To Camden Ege, diving into the deep pool of veteran-related laws and bureaucratic policies is about helping people who served as he did.
So if the assistant director of Veterans Services for the University of Southern Maine sometimes sounds less like a former Air Force airman and more like a wonk — with Byzantine acronyms rolling off his tongue — it’s a small price to pay.
“It’s for the student veterans,” said Ege, a two-time graduate of the University. “I am working for a lot of different folks across the state.”
Since October, Ege has served as a member of the board of the National Association of Veterans’ Program Administrators. The organization actively monitors and provides input to lawmakers and the VA on matters that relate to veterans educational benefits and training in relation to institutes of higher learning, according to its website.
The position, one of 41 across the country spanning eight regions, is about bringing a practical perspective to the policies, Ege said. Interpreting the laws and finding ways to implement them with the least burden is always a challenge, he said.
It’s something he’s learned in his various roles.
Ege earned a bachelor’s degree in criminology in 2016 and was awarded a master’s degree in Leadership Studies two years later. As a student, he began the University’s chapter of the Student Veterans of America. And when the guys who created Green Zone training for faculty and staff, teaching them about student veterans and their needs, became busy, he ran that for a while.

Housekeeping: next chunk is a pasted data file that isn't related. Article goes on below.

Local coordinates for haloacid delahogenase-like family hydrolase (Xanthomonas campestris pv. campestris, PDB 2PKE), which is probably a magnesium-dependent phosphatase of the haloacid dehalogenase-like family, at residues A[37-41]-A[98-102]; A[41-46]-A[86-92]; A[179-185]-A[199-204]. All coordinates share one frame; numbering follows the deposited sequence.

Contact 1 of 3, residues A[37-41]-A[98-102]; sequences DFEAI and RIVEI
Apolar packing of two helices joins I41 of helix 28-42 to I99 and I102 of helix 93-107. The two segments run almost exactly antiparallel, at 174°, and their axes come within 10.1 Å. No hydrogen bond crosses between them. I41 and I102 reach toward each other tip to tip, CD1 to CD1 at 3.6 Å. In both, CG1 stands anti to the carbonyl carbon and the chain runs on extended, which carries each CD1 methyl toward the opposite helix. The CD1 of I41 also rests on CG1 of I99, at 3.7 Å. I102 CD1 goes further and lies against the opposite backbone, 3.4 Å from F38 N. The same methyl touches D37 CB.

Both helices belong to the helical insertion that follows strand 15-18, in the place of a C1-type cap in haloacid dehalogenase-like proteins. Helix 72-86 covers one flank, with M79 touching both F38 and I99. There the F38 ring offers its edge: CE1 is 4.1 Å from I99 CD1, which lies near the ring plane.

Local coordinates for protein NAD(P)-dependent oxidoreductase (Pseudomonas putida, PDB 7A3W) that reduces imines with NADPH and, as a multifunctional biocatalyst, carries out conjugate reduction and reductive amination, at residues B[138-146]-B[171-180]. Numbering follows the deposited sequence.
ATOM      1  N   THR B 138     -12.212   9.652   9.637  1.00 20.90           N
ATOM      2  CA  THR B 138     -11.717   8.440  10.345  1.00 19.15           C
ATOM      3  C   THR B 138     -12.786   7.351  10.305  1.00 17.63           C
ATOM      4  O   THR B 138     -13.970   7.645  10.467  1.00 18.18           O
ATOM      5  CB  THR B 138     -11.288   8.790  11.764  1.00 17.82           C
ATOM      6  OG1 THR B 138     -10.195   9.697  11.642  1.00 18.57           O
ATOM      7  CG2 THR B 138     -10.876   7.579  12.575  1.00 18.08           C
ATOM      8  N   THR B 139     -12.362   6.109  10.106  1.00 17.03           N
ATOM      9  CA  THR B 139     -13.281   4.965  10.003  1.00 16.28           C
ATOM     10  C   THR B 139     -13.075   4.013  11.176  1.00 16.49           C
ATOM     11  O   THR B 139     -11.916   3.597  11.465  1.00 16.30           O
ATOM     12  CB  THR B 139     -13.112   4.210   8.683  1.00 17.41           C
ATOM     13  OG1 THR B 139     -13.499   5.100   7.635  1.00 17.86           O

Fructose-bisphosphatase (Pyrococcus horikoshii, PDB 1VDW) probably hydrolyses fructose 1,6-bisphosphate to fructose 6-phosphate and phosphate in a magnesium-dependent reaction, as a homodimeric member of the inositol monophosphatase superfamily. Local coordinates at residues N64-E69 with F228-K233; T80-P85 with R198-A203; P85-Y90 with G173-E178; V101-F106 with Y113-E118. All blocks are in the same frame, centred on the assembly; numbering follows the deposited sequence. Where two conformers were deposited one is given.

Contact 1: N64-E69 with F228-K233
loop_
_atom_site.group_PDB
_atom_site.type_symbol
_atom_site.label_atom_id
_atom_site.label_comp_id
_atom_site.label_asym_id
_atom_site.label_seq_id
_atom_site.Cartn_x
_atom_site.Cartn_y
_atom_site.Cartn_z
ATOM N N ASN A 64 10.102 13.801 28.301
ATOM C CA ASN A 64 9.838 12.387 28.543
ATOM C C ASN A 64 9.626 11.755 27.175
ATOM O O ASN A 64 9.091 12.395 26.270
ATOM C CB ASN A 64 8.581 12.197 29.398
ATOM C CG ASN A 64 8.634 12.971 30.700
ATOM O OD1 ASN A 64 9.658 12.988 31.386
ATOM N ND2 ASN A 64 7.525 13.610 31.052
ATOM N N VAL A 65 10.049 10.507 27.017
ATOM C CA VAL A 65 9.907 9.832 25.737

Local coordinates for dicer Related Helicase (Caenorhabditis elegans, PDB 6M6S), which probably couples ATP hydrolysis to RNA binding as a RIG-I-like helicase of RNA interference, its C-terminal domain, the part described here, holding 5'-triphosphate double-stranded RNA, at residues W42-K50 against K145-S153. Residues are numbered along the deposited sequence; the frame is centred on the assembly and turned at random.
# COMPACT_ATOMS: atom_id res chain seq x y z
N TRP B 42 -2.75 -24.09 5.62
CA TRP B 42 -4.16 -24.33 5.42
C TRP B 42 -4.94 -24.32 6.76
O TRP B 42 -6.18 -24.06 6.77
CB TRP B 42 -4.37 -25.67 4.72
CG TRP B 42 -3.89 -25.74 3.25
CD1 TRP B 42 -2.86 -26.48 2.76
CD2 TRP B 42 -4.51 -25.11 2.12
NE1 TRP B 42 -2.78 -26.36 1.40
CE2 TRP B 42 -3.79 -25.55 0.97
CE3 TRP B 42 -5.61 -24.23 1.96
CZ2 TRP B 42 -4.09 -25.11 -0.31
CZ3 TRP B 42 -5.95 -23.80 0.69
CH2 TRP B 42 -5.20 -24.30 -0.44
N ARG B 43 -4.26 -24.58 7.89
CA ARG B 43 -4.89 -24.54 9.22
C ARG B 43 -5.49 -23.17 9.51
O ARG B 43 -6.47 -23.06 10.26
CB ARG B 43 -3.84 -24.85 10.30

After graduation, he worked in the Veterans Resource Center before getting a job working for the University of Maine System as the director of the Maine State Approving Agency.
“I evaluated and approved individual education programs for use in the GI Bill,” Ege said. He worked throughout the UMaine System and with the state’s private schools as well.
“Anywhere someone wanted to use GI benefits, the office had to approve,” he said. He did it for two years until a change in federal law forced the system to eliminate the role. Then, he returned to the University of Southern Maine.
In his role as assistant director of Veterans Services, Ege keeps abreast of changes in the law much as an accountant might work to keep up with changes in tax law. He served on the Legislative Committee of the National Association of Veterans’ Program Administrators before its election earlier this fall.
He hadn’t planned to run. Then, he thought about the nearly 400 students at the University who receive GI Bill benefits. He added his name to the candidates for the job.
“I’m in a unique position,” he said, “I thought I could help.”